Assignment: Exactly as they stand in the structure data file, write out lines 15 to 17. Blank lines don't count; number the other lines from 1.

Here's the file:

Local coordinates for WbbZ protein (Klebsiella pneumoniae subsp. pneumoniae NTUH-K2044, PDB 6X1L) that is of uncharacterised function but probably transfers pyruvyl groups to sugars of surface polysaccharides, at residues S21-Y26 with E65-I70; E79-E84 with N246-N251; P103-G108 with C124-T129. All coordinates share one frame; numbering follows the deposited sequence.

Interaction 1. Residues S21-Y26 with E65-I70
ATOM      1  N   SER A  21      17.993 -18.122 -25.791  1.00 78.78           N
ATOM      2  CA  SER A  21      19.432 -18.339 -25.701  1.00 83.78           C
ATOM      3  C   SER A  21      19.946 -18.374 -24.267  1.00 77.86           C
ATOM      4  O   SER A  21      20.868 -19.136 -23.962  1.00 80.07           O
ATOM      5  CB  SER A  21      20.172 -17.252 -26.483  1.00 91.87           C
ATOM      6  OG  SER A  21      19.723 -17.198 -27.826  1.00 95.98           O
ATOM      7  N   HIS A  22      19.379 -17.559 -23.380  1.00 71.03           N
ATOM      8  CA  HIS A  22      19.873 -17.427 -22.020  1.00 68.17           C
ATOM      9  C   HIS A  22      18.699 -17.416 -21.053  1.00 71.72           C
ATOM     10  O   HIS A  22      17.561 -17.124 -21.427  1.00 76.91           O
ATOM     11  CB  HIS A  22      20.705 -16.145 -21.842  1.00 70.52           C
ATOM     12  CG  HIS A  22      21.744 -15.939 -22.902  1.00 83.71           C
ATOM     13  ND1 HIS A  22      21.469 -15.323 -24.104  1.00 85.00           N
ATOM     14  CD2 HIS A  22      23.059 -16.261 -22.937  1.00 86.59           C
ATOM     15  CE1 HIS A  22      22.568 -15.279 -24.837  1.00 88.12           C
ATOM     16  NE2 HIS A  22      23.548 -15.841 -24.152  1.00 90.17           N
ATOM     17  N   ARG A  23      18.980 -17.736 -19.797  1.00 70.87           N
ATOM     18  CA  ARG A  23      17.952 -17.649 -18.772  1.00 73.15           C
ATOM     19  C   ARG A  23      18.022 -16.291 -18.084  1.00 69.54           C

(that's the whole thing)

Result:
ATOM     13  ND1 HIS A  22      21.469 -15.323 -24.104  1.00 85.00           N
ATOM     14  CD2 HIS A  22      23.059 -16.261 -22.937  1.00 86.59           C
ATOM     15  CE1 HIS A  22      22.568 -15.279 -24.837  1.00 88.12           C